TAIPEI, March 17 (Reuters) - Taiwan has seen a sudden spike in tourism from China, as an effort by Beijing to improve ties helps its political rival battle recession with a long-sought boost to the service sector.
The number of tourists from China, which considers the self-ruled island part of its territory and has historically been blocked from sending visitors, has reached an average of 2,285 per day since February when the new push began.
The sudden boom, which comes as people around the world cut back on travel amid the global economic crisis, has fuelled a rally in tourism stocks, with Taiwan’s two leading airlines, China Airlines (2610.TW) and Eva Airways (2618.TW), both up more than 20 percent over the last week and the broader tourism sub-index .THOI up 16 percent.
“It’s because the Taiwan government added pressure on China to relax rules on tourism,” said Winston Hsieh, a director at Martin Travel in Taipei. “Chinese are curious about Taiwan.”
China has claimed sovereignty over Taiwan since the end of the Chinese civil war in 1949. Beijing has vowed to bring the island under mainland rule, by force if necessary, but ties have improved vastly since China-friendly Taiwan President Ma Ying-jeou came to power in May.
China has sought to win hearts in Taiwan, a strategy for eventual unification, by helping Ma honour a campaign pledge to revitalise his economy by letting in a daily maximum of 3,000 visitors from China.
New trade and transit agreements between the two sides saw daily charter flights launched on Dec. 15 as a prelude to scheduled services.
Beijing in January nearly doubled the number of citizens eligible for trips and simplified the sign-up process to visit Taiwan, which once saw Chinese visitors as security threats.
Chinese people’s wealth and ability to travel have surged over the past two decades as the economy has boomed.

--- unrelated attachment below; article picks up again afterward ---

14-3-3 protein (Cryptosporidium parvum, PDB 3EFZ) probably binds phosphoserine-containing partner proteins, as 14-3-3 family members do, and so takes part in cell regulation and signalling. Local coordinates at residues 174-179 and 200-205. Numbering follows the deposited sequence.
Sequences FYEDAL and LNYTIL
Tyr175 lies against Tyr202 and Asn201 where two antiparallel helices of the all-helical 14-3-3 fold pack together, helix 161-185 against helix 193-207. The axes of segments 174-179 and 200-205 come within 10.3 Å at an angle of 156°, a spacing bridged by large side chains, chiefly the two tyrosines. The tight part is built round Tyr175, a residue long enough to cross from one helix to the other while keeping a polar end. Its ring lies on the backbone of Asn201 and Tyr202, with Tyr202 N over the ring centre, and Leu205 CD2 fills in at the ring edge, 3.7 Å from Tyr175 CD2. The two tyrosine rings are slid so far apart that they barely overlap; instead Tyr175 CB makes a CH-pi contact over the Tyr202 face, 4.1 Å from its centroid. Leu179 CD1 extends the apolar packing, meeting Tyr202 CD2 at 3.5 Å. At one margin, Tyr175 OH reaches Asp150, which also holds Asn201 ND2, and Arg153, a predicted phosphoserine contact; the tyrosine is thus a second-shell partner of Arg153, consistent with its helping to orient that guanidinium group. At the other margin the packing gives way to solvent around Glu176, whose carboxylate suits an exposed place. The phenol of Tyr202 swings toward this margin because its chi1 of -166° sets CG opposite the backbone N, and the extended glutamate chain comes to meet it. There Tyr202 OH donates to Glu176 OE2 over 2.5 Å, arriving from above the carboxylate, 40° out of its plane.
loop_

Airlines previously at about 70 percent capacity on China-Taiwan routes are suddenly up to 92 percent full this month and clamouring for new flights, Taiwan’s aviation authority said. [ID:nTP72543]
Beijing’s Air China (601111.SS) chairman, Kong Dong, told tourism officials in Taipei on Monday he wanted to add flights. Competitors, which include Taiwan’s China Airlines and Eva, have expressed similar interest.
But airlines can add nothing until today’s daily charters, which began in July, are upgraded to regular scheduled flights.
“Passenger volumes are huge, so the airlines say they need more flights,” an aviation authority publicist said. “But we have to wait for the two sides to talk again.”
Some tourists are also coming by sea.
A liner from Shanghai dropped off 1,600 Chinese tourists in Taiwan on Monday on a four-day, T$500 million ($14.5 million) trip. Travellers said they would spend up to several hundred dollars on souvenirs for envious friends at home.
“This is China’s treasure island, so we need to come have a look at it,” said camera-toting passenger Chen Xiaobo, of east China’s Zhejiang province, who arrived on the ship from Shanghai. (Additional reporting by Gina Chang; Editing by Alex Richardson)